|5654060||High temperature insulation system||August, 1997||Holman et al.|
|5514474||Ceramic composites having a weak bond material selected from monazites and xenotimes||May, 1996||Morgan et al.|
|5451448||Flexible ceramic thermal protection system resistant to high aeroacoustic noise comprising a three-dimensional woven-fiber structure having a multilayer top fabric layer, a bottom fabric layer and an intermediate rib fabric layer||September, 1995||Sawko et al.|
|5441682||Method of forming a ceramic composite||August, 1995||Baker et al.|
|5376598||Fiber reinforced ceramic matrix laminate||December, 1994||Preedy et al.|
|5304408||Fire barrier insulation||April, 1994||Jarosz et al.|
|5244727||Refractories for use in firing ceramics||September, 1993||Shibata et al.|
|5198282||Tandem ceramic composite||March, 1993||Baker et al.|
|5154373||Integral structure and thermal protection system||October, 1992||Scott|
|5041321||Fiberformed ceramic insulation and method||August, 1991||Bendig|
|H000957||High-temperature thermal insulation quilts||August, 1991||Borck et al.|
|4943465||Thermal insulating, high temperature resistant composite||July, 1990||Bailey et al.|
|4767656||Composite material structure with integral fire protection||August, 1988||Chee et al.|
|4690851||Fabric based on glass and carbon fibers and articles comprising such a fabric||September, 1987||Auduc et al.|
|4535017||Heat-resistant lining for wall, such as helicopter engine compartment bulkhead, and wall lined therewith||August, 1985||Kuckein et al.|
|4442585||Method of construction for thermal and acoustic insulation blankets||April, 1984||McGehee, Sr. et al.|
(a) a ceramic substrate;
(b) an alumina surface coating on the substrate, wherein the coating is formed by applying a sol to the substrate to produce an amorphous alumina residue;
(c) an effective amount of alumina powder in the coating being added to the sol to thicken and to stabilize the sol and to improve wetting of the sol on the substrate;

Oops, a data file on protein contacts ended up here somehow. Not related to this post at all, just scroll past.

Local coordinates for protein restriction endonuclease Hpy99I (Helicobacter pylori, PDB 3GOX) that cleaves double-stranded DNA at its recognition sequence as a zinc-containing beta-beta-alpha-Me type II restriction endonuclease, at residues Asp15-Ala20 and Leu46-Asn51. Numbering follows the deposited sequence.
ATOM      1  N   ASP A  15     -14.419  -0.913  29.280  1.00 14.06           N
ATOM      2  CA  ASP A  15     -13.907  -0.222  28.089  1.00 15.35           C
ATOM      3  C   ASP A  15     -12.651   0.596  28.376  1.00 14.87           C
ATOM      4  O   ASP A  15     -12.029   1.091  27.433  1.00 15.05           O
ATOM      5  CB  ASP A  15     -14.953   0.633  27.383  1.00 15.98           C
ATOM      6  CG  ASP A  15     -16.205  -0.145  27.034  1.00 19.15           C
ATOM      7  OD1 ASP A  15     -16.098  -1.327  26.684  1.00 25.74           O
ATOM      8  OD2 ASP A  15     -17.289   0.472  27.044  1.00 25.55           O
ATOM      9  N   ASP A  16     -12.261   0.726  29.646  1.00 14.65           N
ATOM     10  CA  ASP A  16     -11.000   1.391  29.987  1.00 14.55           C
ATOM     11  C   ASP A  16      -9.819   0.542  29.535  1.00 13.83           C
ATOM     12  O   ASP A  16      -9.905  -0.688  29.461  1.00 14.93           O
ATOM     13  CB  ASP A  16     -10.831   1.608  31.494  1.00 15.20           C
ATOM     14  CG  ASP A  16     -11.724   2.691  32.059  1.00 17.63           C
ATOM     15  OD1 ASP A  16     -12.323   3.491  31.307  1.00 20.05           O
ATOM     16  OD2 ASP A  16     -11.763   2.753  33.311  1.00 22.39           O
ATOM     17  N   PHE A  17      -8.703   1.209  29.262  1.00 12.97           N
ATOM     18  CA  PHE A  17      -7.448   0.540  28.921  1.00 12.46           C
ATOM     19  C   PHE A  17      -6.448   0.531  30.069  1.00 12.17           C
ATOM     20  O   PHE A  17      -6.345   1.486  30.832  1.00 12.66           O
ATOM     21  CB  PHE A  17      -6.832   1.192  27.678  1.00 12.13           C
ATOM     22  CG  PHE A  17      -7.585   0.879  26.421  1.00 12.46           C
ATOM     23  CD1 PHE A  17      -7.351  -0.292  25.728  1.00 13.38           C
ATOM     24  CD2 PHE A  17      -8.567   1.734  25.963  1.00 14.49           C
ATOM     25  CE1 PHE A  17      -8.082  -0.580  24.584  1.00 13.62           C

(d) optionally, an effective amount of cement in the coating added to the sol to improve bonding between the coating and the substrate; and
(e) optionally, a high emittance powder carried in the sol to radiate heat from the coating.
(a) a molecular dispersion of alumina in an aqueous carrier;
(b) a high emittance powder in the carrier to thicken the sol to improve its application and to provide radiation of thermal energy at elevated temperatures; and
(c) alumina powder for thickening the sol to improve its wetting of the fibers.
(a) coating the fibers with an alumina surface coating by exposing the fibers to an alumina sol;
(b) optionally, adding alumina powder to the sol to form a sol--powder mixture for thickening the sol to improve wetting of the fibers with the sol--powder mixture and for increasing the concentration of alumina in the coating; and
(c) optionally, adding a high emittance powder in the sol so that the coating radiates heat quickly when the coated fiber is heated.
The present invention relates to an alumina protective coating applied to ceramic fibers in an insulation blanket using an alumina sol to provide an amorphous alumina residue on the fiber surface containing alumina powder and, optionally, a high emittance additive. The insulation blanket is usable as a heat shield for spacecraft and the like.
Thermal protection (i.e., heat shields) for reentry vehicles, such as the Space Shuttle or the Reusable Launch Vehicle, traditionally assembled of ceramic tiles over the vehicle surface. The tiles are of relatively small area to fit the compound curves and are costly to fabricate and to bond or fasten to the surface. Upon reentry, tiles often are damaged which results in a labor-intensive, timeconsuming replacement operation. With the goal of quick turnaround for reuse of spacecraft, tiles are ineffective.